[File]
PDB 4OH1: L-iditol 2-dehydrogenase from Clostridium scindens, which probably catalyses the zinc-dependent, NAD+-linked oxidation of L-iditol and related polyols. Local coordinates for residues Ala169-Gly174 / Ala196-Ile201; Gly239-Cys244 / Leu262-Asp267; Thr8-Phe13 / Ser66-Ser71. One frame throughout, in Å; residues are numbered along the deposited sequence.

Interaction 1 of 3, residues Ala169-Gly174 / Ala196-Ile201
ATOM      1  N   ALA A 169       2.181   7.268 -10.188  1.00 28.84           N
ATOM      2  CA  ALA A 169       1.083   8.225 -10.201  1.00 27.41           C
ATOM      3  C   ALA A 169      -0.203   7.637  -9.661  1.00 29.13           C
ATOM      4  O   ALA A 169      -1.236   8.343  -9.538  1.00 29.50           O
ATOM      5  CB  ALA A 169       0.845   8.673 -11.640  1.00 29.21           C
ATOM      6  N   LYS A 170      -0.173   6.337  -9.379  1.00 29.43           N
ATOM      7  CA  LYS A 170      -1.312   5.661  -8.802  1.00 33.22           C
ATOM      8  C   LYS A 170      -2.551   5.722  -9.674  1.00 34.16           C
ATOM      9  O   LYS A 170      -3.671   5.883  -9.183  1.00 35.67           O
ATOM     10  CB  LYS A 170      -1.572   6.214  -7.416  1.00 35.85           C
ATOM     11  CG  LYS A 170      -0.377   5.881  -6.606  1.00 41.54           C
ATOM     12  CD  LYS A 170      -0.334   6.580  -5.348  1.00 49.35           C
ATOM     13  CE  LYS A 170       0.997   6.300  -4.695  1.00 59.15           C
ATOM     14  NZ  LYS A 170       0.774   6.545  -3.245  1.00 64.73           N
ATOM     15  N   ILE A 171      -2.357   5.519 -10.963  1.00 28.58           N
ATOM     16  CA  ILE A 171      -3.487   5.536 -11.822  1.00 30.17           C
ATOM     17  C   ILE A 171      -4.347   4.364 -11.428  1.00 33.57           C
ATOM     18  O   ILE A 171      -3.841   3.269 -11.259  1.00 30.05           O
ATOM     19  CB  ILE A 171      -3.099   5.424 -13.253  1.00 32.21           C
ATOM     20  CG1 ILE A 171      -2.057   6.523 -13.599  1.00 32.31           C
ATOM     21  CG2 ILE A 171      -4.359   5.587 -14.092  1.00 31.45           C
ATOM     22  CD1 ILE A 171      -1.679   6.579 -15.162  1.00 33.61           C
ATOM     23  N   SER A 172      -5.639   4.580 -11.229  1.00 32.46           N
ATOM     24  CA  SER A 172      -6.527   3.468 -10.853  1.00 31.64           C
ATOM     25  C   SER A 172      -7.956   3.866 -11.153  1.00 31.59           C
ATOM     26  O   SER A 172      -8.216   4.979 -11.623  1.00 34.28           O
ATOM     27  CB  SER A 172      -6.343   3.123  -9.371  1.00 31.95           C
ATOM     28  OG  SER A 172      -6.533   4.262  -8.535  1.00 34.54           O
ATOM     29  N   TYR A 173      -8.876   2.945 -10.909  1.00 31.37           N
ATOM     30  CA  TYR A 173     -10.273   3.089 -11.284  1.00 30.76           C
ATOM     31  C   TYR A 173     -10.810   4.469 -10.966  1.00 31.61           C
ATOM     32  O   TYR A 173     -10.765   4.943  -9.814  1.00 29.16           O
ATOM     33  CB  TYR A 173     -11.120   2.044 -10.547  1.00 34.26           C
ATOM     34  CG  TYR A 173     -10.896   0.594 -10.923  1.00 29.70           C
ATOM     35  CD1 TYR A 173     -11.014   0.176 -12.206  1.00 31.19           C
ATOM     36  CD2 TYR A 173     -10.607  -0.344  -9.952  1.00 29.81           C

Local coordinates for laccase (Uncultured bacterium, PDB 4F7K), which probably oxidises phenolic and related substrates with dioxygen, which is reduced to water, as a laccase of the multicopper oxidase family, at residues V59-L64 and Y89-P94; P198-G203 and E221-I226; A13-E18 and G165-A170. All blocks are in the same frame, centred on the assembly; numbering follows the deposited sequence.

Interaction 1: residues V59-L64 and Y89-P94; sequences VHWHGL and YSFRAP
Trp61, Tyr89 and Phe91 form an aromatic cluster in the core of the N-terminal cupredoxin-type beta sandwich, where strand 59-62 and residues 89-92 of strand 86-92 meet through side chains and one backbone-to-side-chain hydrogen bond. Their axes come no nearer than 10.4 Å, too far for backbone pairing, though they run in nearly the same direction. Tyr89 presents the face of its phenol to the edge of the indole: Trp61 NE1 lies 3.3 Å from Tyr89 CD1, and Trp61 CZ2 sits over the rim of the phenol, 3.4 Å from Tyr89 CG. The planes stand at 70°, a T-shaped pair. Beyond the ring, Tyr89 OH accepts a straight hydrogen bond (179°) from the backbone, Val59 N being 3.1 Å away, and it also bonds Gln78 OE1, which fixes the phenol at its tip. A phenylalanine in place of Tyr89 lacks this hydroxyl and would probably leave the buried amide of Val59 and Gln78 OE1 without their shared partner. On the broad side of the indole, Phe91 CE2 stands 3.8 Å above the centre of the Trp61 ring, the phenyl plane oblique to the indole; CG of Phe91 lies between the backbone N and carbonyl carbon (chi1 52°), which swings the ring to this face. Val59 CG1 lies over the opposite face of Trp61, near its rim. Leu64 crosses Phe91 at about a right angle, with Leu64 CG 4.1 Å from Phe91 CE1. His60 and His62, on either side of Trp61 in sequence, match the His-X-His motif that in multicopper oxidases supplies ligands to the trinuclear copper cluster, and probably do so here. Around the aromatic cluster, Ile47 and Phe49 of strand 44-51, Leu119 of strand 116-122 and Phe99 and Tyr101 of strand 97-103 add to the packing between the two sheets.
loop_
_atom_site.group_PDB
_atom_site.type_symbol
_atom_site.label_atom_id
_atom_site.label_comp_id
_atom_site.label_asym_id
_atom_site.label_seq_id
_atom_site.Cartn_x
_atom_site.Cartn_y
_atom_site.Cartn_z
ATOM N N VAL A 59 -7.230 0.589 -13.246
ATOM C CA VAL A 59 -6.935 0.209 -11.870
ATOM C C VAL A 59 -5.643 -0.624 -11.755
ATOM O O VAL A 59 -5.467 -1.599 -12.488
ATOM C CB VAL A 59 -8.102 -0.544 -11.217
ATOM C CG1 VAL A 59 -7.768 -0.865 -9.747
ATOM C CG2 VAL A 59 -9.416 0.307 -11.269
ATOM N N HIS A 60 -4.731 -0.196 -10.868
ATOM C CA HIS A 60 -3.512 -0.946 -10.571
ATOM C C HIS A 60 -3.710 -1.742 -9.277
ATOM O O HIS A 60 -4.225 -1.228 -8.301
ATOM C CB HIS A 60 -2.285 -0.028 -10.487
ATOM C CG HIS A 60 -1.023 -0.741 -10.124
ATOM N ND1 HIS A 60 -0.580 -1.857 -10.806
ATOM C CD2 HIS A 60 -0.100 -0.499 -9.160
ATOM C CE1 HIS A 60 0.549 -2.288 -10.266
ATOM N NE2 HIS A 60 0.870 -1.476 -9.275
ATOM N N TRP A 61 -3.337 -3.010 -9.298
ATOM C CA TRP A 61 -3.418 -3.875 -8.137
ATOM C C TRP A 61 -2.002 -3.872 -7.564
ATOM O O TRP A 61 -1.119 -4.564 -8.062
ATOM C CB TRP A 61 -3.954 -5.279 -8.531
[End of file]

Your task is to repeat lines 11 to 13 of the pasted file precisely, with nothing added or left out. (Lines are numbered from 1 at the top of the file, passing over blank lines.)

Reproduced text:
ATOM      9  O   LYS A 170      -3.671   5.883  -9.183  1.00 35.67           O
ATOM     10  CB  LYS A 170      -1.572   6.214  -7.416  1.00 35.85           C
ATOM     11  CG  LYS A 170      -0.377   5.881  -6.606  1.00 41.54           C